“I don't buy the whole altruism thing. I think at the heart of altruism is a selfish deed. You know, and that's fine. . . I want to reach people. Can't it come out of a place of personal curiosity? A desire to locate myself in the world and also have some utility?” —Tim Hetherington
YESTERDAY MORNING we received news that award-winning photojournalist and Outside contributor Tim Hetherington was killed by a rocket propelled grenade on Wednesday in the city of Misrata, Libya. He was 40 years old. Three other photographers working at his side were also wounded, one fatally. At our offices in Santa Fe, the shock of this news was compounded by the fact that we had just finished editing what was likely the last interview Hetherington gave before he died. On March 13, former Outside photography editor Rob Haggart reached Hetherington at his home in New York City. The photographer had just returned home from the Acadamy Awards, where Restrepo, the film he co-directed along with writer Sebastian Junger, had been nominated for best documentary. Hetherington was preparing to head to Libya. Below, in an exchange that kicked off the interview, he expresses his uncertainty about the situation he was getting into.
ROB HAGGART: Hey, Tim, how are you?
TIM HETHERINGTON: Rob, I'm very well, man.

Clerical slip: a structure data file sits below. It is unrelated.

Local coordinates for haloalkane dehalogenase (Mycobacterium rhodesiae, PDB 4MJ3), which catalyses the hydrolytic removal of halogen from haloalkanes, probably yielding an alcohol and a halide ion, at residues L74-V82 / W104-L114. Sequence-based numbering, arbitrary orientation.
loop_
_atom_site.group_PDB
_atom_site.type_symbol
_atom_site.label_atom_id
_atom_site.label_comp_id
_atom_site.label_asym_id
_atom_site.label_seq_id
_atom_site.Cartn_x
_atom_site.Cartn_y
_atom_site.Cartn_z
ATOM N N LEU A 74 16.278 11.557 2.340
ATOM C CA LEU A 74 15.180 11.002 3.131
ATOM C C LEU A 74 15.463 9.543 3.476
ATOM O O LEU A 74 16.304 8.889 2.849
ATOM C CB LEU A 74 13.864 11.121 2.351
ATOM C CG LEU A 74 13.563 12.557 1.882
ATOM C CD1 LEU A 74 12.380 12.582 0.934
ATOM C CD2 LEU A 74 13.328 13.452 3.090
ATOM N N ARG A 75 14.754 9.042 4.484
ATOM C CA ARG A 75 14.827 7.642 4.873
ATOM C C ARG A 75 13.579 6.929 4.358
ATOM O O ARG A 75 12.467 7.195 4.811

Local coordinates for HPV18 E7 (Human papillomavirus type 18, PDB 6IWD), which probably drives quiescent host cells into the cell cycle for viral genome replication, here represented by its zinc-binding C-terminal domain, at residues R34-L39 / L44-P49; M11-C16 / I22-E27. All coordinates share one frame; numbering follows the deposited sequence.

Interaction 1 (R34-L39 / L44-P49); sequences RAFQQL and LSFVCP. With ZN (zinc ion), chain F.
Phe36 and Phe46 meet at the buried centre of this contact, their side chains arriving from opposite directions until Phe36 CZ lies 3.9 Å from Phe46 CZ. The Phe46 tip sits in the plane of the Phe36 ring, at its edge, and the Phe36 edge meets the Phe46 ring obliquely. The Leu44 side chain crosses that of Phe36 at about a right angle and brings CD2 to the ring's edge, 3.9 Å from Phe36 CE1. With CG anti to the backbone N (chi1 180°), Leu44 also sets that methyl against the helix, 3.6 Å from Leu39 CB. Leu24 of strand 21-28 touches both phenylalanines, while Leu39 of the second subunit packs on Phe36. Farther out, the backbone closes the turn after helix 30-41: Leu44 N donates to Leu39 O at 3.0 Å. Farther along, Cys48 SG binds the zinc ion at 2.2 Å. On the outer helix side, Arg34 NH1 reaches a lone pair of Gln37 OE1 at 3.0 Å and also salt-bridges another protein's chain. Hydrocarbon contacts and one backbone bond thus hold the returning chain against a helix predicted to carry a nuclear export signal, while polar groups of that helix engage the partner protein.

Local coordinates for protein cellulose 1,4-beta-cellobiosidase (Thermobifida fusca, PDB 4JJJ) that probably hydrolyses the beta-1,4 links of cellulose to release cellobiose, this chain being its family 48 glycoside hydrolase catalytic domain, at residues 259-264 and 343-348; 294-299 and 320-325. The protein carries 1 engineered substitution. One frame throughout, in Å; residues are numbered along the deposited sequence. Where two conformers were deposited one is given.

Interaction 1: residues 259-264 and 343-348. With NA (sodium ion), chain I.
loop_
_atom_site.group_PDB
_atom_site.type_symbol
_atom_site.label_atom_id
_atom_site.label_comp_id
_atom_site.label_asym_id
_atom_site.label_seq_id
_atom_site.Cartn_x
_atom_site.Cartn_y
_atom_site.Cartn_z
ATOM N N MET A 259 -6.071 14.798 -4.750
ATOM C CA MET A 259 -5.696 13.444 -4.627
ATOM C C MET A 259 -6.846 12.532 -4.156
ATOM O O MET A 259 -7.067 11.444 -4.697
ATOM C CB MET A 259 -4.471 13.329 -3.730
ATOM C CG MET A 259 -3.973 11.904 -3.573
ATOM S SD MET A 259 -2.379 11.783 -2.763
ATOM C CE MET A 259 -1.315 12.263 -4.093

Good. Did you find a way into Libya?
Ah, I'm still trying to work out what to do. I mean, I've got a potential way in, but—I mean the thing is, the situation is moving so fast it's very hard to know whether it's a good call or not.
That's the main thing at the moment.
And do you have an assignment or are you just going to go?
Yeah, it's like a top-shelf documentary film. A director who I know who—and I said I wanted to go in. The problem is, unlike making still photographs, you don’t know what you’ll get in this kind of situation.
When it's so fast moving, it's very hard to structure a kind of narrative. It's difficult to find characters—you know what I mean? I have no idea what's going to happen. It's like a complete fishing trip, so it's also, like, not wanting to—for them back in New York, the director—for them to understand clearly that that’s what it is.
Right, they probably don't understand that or maybe just basing it on your previous documentaries, right?
I just don't want to set myself up for them thinking that they're going to get something and then they don't, because it's impossible—it may be impossible to do what they want out of that. No second chances— like it's so fast moving, it's pretty crazy what's going on. In terms of the government moving very close to Benghazi and who knows whether Benghazi is going to fall or whether the rebels will counter-attack or whether Gaddafi will buy people out in the town, you know what I mean?